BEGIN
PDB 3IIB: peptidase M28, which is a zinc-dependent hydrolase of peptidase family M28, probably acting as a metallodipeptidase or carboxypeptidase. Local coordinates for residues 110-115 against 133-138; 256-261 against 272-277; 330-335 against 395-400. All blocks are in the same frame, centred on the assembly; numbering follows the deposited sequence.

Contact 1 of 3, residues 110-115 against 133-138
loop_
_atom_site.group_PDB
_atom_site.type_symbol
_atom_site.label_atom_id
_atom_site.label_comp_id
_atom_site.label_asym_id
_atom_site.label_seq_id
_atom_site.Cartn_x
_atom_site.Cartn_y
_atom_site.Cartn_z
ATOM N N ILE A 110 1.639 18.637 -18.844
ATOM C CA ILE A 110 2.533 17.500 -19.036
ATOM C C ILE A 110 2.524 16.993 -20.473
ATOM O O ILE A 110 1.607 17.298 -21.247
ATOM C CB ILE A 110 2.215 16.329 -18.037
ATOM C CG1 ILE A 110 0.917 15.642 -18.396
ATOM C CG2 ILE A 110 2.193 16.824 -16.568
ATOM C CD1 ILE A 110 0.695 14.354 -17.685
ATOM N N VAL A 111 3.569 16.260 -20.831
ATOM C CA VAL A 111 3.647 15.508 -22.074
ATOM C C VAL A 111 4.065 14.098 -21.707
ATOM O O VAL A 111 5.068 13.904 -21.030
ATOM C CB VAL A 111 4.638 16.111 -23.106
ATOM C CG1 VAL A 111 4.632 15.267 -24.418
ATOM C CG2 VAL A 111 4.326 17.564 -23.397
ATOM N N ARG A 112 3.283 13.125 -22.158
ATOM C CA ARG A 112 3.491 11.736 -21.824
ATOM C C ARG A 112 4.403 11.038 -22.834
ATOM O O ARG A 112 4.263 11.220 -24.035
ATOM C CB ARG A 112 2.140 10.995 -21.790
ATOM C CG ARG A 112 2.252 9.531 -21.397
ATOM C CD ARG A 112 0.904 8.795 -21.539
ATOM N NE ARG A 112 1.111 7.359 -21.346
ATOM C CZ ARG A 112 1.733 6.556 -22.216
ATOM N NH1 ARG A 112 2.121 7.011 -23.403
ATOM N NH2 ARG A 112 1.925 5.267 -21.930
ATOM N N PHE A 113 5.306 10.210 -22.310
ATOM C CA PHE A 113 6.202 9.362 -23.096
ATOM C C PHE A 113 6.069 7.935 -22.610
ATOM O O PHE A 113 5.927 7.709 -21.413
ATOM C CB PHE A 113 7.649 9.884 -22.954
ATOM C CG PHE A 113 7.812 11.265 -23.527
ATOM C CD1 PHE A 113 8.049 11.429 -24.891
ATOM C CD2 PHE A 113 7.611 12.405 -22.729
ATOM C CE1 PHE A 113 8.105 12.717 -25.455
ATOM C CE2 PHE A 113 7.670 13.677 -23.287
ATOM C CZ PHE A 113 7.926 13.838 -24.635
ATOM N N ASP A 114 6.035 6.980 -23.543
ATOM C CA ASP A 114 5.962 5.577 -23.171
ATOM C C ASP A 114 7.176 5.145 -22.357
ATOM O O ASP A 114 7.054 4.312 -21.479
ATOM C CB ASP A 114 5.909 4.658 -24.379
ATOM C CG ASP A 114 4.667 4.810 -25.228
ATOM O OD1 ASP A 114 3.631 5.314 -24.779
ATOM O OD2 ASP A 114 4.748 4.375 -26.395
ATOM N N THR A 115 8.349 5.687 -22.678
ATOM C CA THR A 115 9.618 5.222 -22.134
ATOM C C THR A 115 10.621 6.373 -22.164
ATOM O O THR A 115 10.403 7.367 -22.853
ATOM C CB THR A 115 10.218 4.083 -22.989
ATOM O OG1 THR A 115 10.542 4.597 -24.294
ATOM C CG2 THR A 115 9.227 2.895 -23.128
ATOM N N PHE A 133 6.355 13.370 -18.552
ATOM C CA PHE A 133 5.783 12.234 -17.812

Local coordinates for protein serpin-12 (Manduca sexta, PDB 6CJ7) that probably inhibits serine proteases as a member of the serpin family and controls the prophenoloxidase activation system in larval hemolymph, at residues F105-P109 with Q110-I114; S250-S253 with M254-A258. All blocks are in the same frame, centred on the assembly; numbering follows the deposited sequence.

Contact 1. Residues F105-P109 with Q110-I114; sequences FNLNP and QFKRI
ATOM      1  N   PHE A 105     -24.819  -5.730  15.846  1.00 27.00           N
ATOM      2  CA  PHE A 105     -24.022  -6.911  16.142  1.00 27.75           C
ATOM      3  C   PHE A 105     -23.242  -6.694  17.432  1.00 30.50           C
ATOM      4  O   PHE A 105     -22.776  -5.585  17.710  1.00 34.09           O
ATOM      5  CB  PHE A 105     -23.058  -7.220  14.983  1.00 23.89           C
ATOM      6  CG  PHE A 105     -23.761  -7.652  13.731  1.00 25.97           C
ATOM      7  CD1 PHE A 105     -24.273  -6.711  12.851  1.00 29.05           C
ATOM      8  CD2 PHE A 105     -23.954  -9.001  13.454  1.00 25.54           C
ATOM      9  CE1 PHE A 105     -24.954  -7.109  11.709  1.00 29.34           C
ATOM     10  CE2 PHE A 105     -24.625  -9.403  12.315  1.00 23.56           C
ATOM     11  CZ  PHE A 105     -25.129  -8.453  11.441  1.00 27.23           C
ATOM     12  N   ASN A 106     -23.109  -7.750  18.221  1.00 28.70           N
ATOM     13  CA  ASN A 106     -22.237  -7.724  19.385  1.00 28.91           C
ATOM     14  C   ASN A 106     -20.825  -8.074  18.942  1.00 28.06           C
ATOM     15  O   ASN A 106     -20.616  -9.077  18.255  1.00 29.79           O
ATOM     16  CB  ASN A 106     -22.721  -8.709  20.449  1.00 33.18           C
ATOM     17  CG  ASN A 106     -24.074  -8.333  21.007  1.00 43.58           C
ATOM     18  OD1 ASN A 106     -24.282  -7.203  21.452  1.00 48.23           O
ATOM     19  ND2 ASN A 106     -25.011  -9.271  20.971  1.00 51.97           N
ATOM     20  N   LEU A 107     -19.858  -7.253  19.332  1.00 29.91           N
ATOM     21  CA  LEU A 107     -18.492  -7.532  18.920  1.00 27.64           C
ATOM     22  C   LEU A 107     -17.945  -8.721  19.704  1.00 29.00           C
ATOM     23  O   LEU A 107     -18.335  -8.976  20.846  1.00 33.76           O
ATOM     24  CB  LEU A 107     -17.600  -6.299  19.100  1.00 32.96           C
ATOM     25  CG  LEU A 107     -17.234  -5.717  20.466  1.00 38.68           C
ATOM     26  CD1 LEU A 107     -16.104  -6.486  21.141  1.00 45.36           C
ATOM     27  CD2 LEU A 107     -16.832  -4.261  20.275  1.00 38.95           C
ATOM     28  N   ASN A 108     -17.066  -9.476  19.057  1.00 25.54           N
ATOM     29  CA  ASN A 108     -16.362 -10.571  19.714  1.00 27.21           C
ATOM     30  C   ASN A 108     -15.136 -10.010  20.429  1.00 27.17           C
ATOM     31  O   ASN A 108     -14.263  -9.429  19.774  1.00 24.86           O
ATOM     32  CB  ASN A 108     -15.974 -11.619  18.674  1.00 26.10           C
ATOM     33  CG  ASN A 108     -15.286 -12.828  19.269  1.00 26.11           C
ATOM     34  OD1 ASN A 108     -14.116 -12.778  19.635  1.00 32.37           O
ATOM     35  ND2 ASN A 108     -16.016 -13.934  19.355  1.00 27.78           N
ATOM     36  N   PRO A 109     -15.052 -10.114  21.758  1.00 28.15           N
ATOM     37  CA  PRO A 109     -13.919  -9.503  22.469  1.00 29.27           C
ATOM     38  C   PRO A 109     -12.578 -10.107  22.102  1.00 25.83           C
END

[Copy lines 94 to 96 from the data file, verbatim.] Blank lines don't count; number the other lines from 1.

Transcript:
ATOM     26  CD1 LEU A 107     -16.104  -6.486  21.141  1.00 45.36           C
ATOM     27  CD2 LEU A 107     -16.832  -4.261  20.275  1.00 38.95           C
ATOM     28  N   ASN A 108     -17.066  -9.476  19.057  1.00 25.54           N